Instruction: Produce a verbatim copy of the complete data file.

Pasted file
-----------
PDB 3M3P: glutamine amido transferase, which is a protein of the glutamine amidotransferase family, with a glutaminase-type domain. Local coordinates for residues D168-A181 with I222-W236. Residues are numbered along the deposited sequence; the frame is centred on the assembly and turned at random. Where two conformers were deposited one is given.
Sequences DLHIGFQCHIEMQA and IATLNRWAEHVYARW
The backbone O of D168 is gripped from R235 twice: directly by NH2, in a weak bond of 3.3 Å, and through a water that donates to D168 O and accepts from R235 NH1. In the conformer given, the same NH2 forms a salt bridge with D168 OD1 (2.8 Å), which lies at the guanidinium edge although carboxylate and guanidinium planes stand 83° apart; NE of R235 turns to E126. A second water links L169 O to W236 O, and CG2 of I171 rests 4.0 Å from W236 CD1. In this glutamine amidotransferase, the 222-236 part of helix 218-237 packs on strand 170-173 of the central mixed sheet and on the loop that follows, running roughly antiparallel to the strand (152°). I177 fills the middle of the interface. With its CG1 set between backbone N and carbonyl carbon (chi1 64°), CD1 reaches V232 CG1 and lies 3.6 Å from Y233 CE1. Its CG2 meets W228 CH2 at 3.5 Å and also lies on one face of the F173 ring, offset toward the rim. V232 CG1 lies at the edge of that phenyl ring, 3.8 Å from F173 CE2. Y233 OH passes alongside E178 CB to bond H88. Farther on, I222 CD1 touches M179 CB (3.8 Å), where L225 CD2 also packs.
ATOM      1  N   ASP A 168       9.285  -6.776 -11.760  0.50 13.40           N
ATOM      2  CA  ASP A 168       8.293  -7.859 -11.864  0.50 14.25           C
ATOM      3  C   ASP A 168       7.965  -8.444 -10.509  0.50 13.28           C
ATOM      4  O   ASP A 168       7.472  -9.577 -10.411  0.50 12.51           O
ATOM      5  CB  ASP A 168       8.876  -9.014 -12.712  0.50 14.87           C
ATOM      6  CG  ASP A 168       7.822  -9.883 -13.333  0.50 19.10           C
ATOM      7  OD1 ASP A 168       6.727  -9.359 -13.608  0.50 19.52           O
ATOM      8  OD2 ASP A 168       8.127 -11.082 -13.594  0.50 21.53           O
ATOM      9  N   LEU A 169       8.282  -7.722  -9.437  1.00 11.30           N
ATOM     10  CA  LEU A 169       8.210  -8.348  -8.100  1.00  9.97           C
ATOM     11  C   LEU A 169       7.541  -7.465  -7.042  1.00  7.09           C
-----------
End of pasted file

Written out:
PDB 3M3P: glutamine amido transferase, which is a protein of the glutamine amidotransferase family, with a glutaminase-type domain. Local coordinates for residues D168-A181 with I222-W236. Residues are numbered along the deposited sequence; the frame is centred on the assembly and turned at random. Where two conformers were deposited one is given.
Sequences DLHIGFQCHIEMQA and IATLNRWAEHVYARW
The backbone O of D168 is gripped from R235 twice: directly by NH2, in a weak bond of 3.3 Å, and through a water that donates to D168 O and accepts from R235 NH1. In the conformer given, the same NH2 forms a salt bridge with D168 OD1 (2.8 Å), which lies at the guanidinium edge although carboxylate and guanidinium planes stand 83° apart; NE of R235 turns to E126. A second water links L169 O to W236 O, and CG2 of I171 rests 4.0 Å from W236 CD1. In this glutamine amidotransferase, the 222-236 part of helix 218-237 packs on strand 170-173 of the central mixed sheet and on the loop that follows, running roughly antiparallel to the strand (152°). I177 fills the middle of the interface. With its CG1 set between backbone N and carbonyl carbon (chi1 64°), CD1 reaches V232 CG1 and lies 3.6 Å from Y233 CE1. Its CG2 meets W228 CH2 at 3.5 Å and also lies on one face of the F173 ring, offset toward the rim. V232 CG1 lies at the edge of that phenyl ring, 3.8 Å from F173 CE2. Y233 OH passes alongside E178 CB to bond H88. Farther on, I222 CD1 touches M179 CB (3.8 Å), where L225 CD2 also packs.
ATOM      1  N   ASP A 168       9.285  -6.776 -11.760  0.50 13.40           N
ATOM      2  CA  ASP A 168       8.293  -7.859 -11.864  0.50 14.25           C
ATOM      3  C   ASP A 168       7.965  -8.444 -10.509  0.50 13.28           C
ATOM      4  O   ASP A 168       7.472  -9.577 -10.411  0.50 12.51           O
ATOM      5  CB  ASP A 168       8.876  -9.014 -12.712  0.50 14.87           C
ATOM      6  CG  ASP A 168       7.822  -9.883 -13.333  0.50 19.10           C
ATOM      7  OD1 ASP A 168       6.727  -9.359 -13.608  0.50 19.52           O
ATOM      8  OD2 ASP A 168       8.127 -11.082 -13.594  0.50 21.53           O
ATOM      9  N   LEU A 169       8.282  -7.722  -9.437  1.00 11.30           N
ATOM     10  CA  LEU A 169       8.210  -8.348  -8.100  1.00  9.97           C
ATOM     11  C   LEU A 169       7.541  -7.465  -7.042  1.00  7.09           C